Thursday, November 15, 2018

Here are my Drawings for Inktober 2018

So, I finally figured out how to get my camera on my iPhone working again. As it turned out, the internal camera lens connection was a little loose (or something to that effect).  It started to work again after I pressed down on it for a bit.  I was about to consider paying to get it fixed, but that appears to no longer be a necessity.  

Thus, I've been taking photos of my sketch journal entries and posting on Instagram.  My Instagram is under the name d_art_98, if anyone is curious. Since my camera is working again, I've started to post pictures on Instagram once again. 

What did I feel the need to take photos of?  My 31-day Inktober drawings from last month, of course.  Based on 31 topics, artists were encouraged to draw something based on the word of the day.  Draw something related to that word....per day.  I took on the challenge last year, so I also did it this year.  Despite the effort, I hadn't been able to post what I drew until now since my camera wasn't working at the time.  Well, since it is working. here are my Inktober drawings!

Wished I had been able to post this near early November, but hey!

My prompts:

My drawings:

Overall, nice to get my camera working again.  This will give me more opportunities to post things like this on my blog.  It is getting late.  Until the great Stan Lee would say (you'll be missed)....


Tuesday, October 23, 2018

Sculpting Wilson Fisk..

Lately, I've been watching Daredevil Season 3 on Netflix.  The show really takes its time to establish the characters, and I kind of appreciate it in a Better Call Saul sort of way.  The villain, Wilson Fisk, is what is most interesting here--reminds me a little of Lex Luthor from Smallville.  Not just because he's bald, but for making him somewhat sympathetic.  I'm still on episode 3 so far, so I haven't gotten to any big turns in the plot yet.

Anyways, this got me inspired to do some Zbrush sculpting again.  So, here's my progress on that.  I've been attempting to start sculpting Fisk.  I'll be posting my progress...slowly.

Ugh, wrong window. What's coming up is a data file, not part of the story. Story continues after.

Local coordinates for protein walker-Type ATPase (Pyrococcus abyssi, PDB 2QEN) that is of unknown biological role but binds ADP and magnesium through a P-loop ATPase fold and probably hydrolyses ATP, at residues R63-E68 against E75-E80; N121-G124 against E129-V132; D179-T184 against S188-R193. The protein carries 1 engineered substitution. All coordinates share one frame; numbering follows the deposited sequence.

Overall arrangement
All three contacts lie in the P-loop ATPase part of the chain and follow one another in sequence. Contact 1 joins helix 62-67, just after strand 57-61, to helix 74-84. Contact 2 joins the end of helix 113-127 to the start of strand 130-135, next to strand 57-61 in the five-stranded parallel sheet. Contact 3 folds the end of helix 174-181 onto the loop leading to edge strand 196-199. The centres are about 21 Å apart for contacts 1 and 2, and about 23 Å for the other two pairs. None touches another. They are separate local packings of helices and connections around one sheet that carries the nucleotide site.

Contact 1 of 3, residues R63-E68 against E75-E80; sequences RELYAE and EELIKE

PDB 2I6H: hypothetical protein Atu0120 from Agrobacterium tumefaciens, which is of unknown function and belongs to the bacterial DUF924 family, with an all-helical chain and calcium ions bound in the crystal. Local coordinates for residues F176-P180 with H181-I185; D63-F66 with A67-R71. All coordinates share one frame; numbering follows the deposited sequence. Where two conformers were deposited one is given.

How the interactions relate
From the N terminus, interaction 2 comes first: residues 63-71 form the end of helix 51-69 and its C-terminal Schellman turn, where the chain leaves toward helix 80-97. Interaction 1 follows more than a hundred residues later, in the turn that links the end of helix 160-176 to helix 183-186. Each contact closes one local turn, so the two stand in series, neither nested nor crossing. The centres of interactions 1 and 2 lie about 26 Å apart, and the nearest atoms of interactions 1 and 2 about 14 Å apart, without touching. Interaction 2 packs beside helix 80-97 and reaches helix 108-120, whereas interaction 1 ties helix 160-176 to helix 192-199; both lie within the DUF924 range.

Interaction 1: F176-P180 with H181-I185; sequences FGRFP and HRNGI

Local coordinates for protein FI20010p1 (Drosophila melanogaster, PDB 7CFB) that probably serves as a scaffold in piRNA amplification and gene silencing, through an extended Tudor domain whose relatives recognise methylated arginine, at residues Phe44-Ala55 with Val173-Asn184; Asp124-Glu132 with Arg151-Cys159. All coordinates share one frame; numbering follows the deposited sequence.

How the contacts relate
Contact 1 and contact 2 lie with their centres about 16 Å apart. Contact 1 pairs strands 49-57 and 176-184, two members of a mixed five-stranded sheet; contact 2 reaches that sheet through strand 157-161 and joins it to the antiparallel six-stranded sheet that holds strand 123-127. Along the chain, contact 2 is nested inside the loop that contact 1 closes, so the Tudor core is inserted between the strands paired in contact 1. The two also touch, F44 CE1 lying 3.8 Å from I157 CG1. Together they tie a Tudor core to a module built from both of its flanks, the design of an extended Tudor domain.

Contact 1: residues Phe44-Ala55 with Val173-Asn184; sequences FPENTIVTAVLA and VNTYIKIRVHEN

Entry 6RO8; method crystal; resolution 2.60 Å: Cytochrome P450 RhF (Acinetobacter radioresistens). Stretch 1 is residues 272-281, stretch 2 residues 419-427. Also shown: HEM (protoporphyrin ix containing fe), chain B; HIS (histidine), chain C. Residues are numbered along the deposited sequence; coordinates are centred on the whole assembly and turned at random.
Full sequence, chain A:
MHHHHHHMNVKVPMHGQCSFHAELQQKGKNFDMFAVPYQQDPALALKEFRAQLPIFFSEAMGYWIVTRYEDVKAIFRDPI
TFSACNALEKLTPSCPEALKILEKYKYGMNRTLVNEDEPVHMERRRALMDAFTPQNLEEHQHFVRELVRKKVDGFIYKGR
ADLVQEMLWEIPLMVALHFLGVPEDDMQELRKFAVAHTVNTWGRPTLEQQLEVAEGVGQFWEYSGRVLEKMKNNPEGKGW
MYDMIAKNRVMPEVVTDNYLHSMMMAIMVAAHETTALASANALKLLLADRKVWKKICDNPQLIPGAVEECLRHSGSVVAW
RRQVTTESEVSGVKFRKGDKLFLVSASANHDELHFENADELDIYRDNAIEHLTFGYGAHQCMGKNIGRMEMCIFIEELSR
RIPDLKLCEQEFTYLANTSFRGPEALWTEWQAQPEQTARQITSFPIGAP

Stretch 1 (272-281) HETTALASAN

Monday, September 24, 2018

Getting back to writing..

The last few months have been busy!  I just got married, just bought a new home in West LA, moved in, got it renovated, tried to get some bills paid, papers signed, and finally I got some time to actually do a bit of writing!

It takes work to keep your writing brain intact.  I've been forgetting words often.  I have had a hard time explaining things when talking to people.  It is very different though when you have already thought about them on paper.  Writing increases thinking.  It helps formulate thought.  Ideas materialize into something tangible.  Words.  Ideas become words.  Communicable.

Ever notice those times when you have a thought, and then after a few minutes you forget what you had thought about?  This kind of thing doesn't happen when you write things down because you can always look back at what you wrote.  Thinking without a pen is a lot like scribbling on air.  None of your thoughts are visible.  They may never even have existed.  They were just part of your imagination.  Well, by definition, that is what they were, since they were in your thoughts.

So, here I am.... writing.

Lately, my iPhone broke.  Actually, just my camera on my iPhone. I can't take pictures of my drawings. I still draw on my sketchbook, but you can't see it, at least not from my phone. I will get it fixed, but I'm somewhat unwilling to pay $100 for it.  At least not just yet.  In one sense, it has helped me to simplify things a bit.  I used to take photos of everything.  Food.  Pictures of my drawings.  Architecture.  It can get tiring and I rarely found time to look at the photos I actually took.  Now, I can.  I look pretty good on my wedding picture.  My wife looks pretty.  Nowadays, I ask my wife to take photos for me.

I now sketch more of what I see rather than take photos of them. That's a good thing for me. Analog photography, if you will. It's a lot like the photo cameras on Flintstones where a bird inside the camera pecks a picture on stone tablets.

Lately, ever since I've moved to West LA, my drive to work has been longer than usual--about 45 to 50 minutes or so. This gives me some more time to listen to podcasts, and some audiobooks.  I recently listened to a short story by Neil Gaiman called Fortunately, the Milk.  It involves time traveling and quirkiness of time travel.